Close-up of external hinged mast gates attached by shock cord

Here’s a short video showing how to install them, including cutting a 1/32″ recessed pocket for the plates to rest in before drilling the holes.

After installation, you simply push on the rolled outer edge of a gate to unlatch it from the sail feed slot. The gate swings out of the way by itself. To close the gates, just swing them shut until the folded outer edge latches over the sail feed slot again.

Here’s a video showing how easy they are to operate.

Out on the water

This mast gates design also work well at closing the sail feed slot for easier reefing and dousing. The tool-free, snap open, snap closed operation couldn’t be more convenient. However, at first, I did experience slugs catching on the gates inside the track on occasion. Since the gates are held in place by the shock cord tension, they can slide up or down the track and foul if the problem slugs aren’t cleared. For this reason, you want to be sure the gates fit as tight to the inside of your sail track as possible. Tom has a helpful video about this on YouTube. After I improved the fit of the mast gates, the fouling problem went away. If you continue to experience fouling, you can drill two additional holes beneath the middle of each gate and insert the included 3/16″ plastic pins in the gates to prevent sliding.

The external tethered mast gates are a good choice if you frequently bend on and remove your mainsail, such as for trailer sailing. They only take seconds to open and close. They would also work for sailboats that are moored if you prefer an external, tool-less design. UV exposure will limit the lifespan of the shock cord if it is continuously exposed to sunlight but Tom says that he has not had any failures over the years he’s been making this design. Regardless, he also offers replacement cords and plastic pins for sale on his website. Order several replacements when you purchase your mast gates and you’ll be prepared in advance.

Quick release track stop

The final product from mastgates.com that I evaluated isn’t a mast gate at all but a handy accessory for your mast track that can help with bending on a mainsail or other situations where you would use a track stop. I like to use it to hold the boom at the right height during setup or for more headroom while at anchor.

Many masts have a track stop that can be moved in the sail slot and fastened in place with a knob. I hate my original track stop on Summer Dance. The knurling on the knob is mostly worn off and the previous owner filed flats on three sides of the knob, which don’t help much. Together with the flat slide in the track that binds easily, the original stop is a hassle to use.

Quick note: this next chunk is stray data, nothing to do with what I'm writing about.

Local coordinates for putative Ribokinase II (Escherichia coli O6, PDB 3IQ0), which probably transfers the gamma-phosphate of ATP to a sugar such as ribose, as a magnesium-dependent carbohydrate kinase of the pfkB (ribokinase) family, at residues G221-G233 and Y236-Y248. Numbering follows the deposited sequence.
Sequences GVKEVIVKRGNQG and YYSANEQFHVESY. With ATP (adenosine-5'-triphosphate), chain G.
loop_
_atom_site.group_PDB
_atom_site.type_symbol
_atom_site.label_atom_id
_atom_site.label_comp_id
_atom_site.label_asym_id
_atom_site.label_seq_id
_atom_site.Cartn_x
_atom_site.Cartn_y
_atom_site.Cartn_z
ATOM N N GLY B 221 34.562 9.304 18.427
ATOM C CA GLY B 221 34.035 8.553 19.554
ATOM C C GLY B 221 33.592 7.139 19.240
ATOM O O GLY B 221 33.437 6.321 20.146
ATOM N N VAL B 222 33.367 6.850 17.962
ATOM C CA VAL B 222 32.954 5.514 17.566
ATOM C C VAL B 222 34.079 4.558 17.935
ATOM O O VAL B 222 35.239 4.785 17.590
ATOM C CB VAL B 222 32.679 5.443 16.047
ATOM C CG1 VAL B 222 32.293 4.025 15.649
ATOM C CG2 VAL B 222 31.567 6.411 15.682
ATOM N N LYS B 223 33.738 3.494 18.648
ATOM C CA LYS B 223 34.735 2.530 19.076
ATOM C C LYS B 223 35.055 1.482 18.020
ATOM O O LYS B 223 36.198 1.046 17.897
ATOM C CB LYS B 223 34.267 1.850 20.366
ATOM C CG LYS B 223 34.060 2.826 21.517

The Quick Release Track Stop (QRTS) from mastgates.com works on the same principle but with a round aluminum slide and a high quality plastic cam lever instead of a knob. You simply raise the lever to move the stop to a different position and depress the lever to clamp it in place. The round slide moves easily without binding.

Quick release track stop holding a gooseneck slide in place
Quick release track stop holding a gooseneck slide in place

The Quick Release Track Stop couldn’t be easier to install. No tools are needed. Just slide it into the mast track either through the sail feed slot or from the open end of the mast. I found that, depending on which end of the slide I inserted first, I was able to get a lighter or firmer clamping action with the same number of lever rotations.

Tom gave me this handy tip on installing the QRTS. If you insert a short piece of round metal or plastic that has a smaller diameter than the sail track between the QRTS and the boom slide, it acts as a spacer to maintain just the right separation for easy operation. He will also make the length of the slide to your specifications at additional cost.

This track stop is so quick and easy to use, I’m not going back to the original stop. Now I want to replace every other knob on my sailboat with levers, such as the pop top mast lock on the first generation C-22s.

Recommendation

Both mast gate designs work well. The one that’s right for you depends on your mast profile and how you use your sailboat. Both come in kits with detailed instructions and all the parts you need to complete the installation. You might also need common tools like pliers, screwdrivers, allen wrenches, drill, bits, and taps depending on the gate model. You can find more demonstration and installation videos on mastgates.com and YouTube.